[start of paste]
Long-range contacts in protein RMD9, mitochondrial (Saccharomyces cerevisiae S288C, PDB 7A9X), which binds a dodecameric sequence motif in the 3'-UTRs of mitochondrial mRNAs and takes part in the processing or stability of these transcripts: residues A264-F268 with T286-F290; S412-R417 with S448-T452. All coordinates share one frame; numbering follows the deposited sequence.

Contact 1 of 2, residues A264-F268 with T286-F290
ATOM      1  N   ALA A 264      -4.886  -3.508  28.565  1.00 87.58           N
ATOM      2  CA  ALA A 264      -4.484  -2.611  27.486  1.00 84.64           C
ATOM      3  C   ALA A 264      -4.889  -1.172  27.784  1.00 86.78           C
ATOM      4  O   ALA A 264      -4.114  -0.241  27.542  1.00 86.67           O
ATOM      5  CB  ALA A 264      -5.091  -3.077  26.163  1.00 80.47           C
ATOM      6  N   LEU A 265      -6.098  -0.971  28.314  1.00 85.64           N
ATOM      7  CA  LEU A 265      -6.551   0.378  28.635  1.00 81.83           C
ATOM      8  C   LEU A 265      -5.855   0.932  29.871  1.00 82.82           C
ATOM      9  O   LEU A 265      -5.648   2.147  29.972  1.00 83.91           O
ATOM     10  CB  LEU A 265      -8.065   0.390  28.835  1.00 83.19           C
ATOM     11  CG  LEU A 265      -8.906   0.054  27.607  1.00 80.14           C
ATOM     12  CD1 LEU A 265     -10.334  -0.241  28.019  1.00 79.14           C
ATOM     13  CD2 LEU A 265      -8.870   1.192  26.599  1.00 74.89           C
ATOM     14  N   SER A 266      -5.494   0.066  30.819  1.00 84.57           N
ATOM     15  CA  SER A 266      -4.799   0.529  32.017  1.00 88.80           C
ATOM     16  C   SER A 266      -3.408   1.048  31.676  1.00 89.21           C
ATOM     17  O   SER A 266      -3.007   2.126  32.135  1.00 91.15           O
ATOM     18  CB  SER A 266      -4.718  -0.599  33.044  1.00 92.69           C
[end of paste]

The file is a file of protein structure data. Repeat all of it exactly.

Long-range contacts in protein RMD9, mitochondrial (Saccharomyces cerevisiae S288C, PDB 7A9X), which binds a dodecameric sequence motif in the 3'-UTRs of mitochondrial mRNAs and takes part in the processing or stability of these transcripts: residues A264-F268 with T286-F290; S412-R417 with S448-T452. All coordinates share one frame; numbering follows the deposited sequence.

Contact 1 of 2, residues A264-F268 with T286-F290
ATOM      1  N   ALA A 264      -4.886  -3.508  28.565  1.00 87.58           N
ATOM      2  CA  ALA A 264      -4.484  -2.611  27.486  1.00 84.64           C
ATOM      3  C   ALA A 264      -4.889  -1.172  27.784  1.00 86.78           C
ATOM      4  O   ALA A 264      -4.114  -0.241  27.542  1.00 86.67           O
ATOM      5  CB  ALA A 264      -5.091  -3.077  26.163  1.00 80.47           C
ATOM      6  N   LEU A 265      -6.098  -0.971  28.314  1.00 85.64           N
ATOM      7  CA  LEU A 265      -6.551   0.378  28.635  1.00 81.83           C
ATOM      8  C   LEU A 265      -5.855   0.932  29.871  1.00 82.82           C
ATOM      9  O   LEU A 265      -5.648   2.147  29.972  1.00 83.91           O
ATOM     10  CB  LEU A 265      -8.065   0.390  28.835  1.00 83.19           C
ATOM     11  CG  LEU A 265      -8.906   0.054  27.607  1.00 80.14           C
ATOM     12  CD1 LEU A 265     -10.334  -0.241  28.019  1.00 79.14           C
ATOM     13  CD2 LEU A 265      -8.870   1.192  26.599  1.00 74.89           C
ATOM     14  N   SER A 266      -5.494   0.066  30.819  1.00 84.57           N
ATOM     15  CA  SER A 266      -4.799   0.529  32.017  1.00 88.80           C
ATOM     16  C   SER A 266      -3.408   1.048  31.676  1.00 89.21           C
ATOM     17  O   SER A 266      -3.007   2.126  32.135  1.00 91.15           O
ATOM     18  CB  SER A 266      -4.718  -0.599  33.044  1.00 92.69           C